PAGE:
Old friends. There are some books that I have read many times over the years, and that I enjoy just as much each time. One, which I have just re-read for probably the fifth or sixth time, is Gerald Durrell’s “My Family and other Animals”.
I vividly remember reading this for the first time when I was eleven years old. My sister had been very ill and we had been packed off to a relative’s farm for the summer holidays. I was given “Rosy is my relative” (also by Durrell) for Christmas, and then proceeded to read every other one of his books that I could find.
But “My Family and other Animals” is the only one that I read and read again. Reading it now, a couple of things strike me. Firstly, people just don’t write like this any more. The poetic turn of phrase, the lyrical descriptions, the careful characterization seems to have gone out of fashion. Which is, in my opinion, a great shame. Secondly, despite the fact that it was first published in 1956, it has not dated at all. Even though it is about a long-gone time, and was written in a long-gone era, it still seems quite fresh. Thirdly, it is deeply and genuinely funny without being in the least bit cruel or sarcastic. Durrell clearly observed the people around him just as closely as he did the creatures, and describes them in much the same way.
I was a little perturbed when I looked something up on the internet and discovered that some of the story at least must have been fictionalized because the circumstances of their leaving England are not true (Lawrence Durrell had left sometime before the rest of the family) and Lawrence Durrell’s wife, who was most certainly in Corfu at the time, does not figure at all. Despite this, Lawrence Durrell did say: “This is a very wicked, very funny, and I’m afraid rather truthful book – the best argument I know for keeping thirteen-year-olds at boarding-schools and not letting them hang about the house listening in to conversations of their elders and betters.”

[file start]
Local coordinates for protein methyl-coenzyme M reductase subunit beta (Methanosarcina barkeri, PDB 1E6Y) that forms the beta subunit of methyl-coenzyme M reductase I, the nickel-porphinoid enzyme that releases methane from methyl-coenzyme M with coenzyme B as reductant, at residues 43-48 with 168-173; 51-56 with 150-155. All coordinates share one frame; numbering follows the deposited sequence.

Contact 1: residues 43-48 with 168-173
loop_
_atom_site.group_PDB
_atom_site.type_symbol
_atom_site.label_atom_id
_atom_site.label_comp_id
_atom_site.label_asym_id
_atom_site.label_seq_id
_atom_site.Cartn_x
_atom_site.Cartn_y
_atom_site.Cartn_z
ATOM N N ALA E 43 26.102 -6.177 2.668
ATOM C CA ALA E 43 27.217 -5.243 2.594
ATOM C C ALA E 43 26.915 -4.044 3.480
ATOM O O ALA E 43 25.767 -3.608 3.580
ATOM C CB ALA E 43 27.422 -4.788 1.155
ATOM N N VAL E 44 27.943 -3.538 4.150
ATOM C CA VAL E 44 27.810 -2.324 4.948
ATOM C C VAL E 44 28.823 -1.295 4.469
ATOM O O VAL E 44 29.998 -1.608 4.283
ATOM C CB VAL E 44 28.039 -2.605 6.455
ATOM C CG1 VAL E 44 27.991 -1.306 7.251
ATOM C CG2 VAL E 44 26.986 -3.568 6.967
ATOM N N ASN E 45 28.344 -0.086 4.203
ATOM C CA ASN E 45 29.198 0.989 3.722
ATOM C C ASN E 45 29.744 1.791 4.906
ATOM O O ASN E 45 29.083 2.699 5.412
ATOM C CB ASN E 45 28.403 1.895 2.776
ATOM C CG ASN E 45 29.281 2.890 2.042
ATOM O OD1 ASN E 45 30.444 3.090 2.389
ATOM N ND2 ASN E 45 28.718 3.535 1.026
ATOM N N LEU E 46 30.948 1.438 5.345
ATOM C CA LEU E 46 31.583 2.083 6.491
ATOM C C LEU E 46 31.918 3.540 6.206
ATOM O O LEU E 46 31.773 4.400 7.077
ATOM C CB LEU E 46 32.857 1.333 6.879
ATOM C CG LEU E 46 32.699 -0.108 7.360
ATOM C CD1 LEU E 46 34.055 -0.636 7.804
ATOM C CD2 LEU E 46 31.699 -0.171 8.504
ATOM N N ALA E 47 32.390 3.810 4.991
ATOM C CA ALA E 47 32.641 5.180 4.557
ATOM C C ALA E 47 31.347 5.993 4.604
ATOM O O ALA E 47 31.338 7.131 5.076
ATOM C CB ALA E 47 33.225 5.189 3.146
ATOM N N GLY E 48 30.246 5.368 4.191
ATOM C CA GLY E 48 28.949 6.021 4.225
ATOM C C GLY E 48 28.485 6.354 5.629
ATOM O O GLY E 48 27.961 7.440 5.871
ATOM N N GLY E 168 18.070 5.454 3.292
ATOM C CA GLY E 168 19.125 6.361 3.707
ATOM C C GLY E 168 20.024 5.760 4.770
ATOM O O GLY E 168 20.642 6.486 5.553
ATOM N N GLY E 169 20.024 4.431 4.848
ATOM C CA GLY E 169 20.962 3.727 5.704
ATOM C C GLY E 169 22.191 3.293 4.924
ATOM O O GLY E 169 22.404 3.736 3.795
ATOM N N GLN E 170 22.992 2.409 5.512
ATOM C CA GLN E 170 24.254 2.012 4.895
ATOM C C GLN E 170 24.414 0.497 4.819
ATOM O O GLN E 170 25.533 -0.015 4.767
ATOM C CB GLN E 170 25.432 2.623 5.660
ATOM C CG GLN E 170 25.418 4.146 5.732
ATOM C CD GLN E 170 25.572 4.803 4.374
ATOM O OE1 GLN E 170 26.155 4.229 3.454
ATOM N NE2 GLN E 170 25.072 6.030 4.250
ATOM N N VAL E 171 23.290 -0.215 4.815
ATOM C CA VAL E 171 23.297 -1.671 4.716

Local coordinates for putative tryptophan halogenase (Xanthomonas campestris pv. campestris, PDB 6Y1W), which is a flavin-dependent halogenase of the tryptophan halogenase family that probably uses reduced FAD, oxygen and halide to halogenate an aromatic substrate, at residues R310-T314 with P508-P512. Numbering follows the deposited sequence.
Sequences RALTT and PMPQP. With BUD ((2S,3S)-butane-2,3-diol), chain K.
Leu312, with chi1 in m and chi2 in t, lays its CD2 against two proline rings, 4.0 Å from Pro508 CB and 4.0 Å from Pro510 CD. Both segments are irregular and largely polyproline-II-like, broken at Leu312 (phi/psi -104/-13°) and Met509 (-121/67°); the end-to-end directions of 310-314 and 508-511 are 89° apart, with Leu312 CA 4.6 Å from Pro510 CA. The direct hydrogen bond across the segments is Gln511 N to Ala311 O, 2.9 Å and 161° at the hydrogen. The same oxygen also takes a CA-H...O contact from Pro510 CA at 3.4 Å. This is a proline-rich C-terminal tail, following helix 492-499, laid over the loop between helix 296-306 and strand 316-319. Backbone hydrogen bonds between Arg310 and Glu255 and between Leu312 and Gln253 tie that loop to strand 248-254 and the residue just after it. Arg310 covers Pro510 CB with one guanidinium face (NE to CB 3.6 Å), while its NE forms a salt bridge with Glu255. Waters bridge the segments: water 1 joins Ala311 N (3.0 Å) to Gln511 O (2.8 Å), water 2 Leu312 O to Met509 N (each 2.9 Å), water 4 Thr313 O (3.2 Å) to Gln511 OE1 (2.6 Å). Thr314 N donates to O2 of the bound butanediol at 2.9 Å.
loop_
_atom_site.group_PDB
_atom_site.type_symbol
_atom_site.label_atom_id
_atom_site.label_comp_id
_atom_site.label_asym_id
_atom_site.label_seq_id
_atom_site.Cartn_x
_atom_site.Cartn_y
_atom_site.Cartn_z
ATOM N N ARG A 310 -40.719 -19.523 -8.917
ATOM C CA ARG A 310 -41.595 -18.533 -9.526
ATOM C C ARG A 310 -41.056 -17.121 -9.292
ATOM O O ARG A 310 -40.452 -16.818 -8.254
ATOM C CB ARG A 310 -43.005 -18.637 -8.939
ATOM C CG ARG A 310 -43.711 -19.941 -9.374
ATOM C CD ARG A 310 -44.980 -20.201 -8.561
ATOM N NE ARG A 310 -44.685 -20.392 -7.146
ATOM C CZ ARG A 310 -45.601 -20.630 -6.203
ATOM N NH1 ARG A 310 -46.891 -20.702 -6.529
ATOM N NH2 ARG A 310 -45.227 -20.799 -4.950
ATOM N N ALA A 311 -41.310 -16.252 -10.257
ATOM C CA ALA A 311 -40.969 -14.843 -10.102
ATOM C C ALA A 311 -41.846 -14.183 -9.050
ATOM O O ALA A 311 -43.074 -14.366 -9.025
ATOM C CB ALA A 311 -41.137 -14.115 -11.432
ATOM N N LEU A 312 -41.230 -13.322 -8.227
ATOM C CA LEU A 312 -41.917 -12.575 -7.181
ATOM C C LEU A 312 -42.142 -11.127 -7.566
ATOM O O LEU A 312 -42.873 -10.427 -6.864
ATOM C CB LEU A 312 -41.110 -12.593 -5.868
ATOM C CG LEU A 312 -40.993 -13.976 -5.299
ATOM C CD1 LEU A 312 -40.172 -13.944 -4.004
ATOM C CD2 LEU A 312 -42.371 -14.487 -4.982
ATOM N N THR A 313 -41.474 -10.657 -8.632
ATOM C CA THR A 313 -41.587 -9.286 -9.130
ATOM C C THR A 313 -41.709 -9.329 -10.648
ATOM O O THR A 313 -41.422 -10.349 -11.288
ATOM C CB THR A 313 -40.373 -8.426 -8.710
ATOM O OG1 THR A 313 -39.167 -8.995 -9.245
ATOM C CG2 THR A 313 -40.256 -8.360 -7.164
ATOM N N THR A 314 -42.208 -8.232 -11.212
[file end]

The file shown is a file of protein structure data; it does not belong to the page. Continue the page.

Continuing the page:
Sadly, we don’t seem to have enduring, famous “characters” today as we did in the past. Gerald Durrell was certainly famous in a long-lasting way, and I can’t think of a modern personality who is likely to endure similarly – and I doubt that there are many books that are going to weather time as well either. If you have not read this book recently – or (is it possible?) have never read it all – then I’d really recommend that you get it out of the library in the very near future. It is a pleasure to read, and brought me real joy.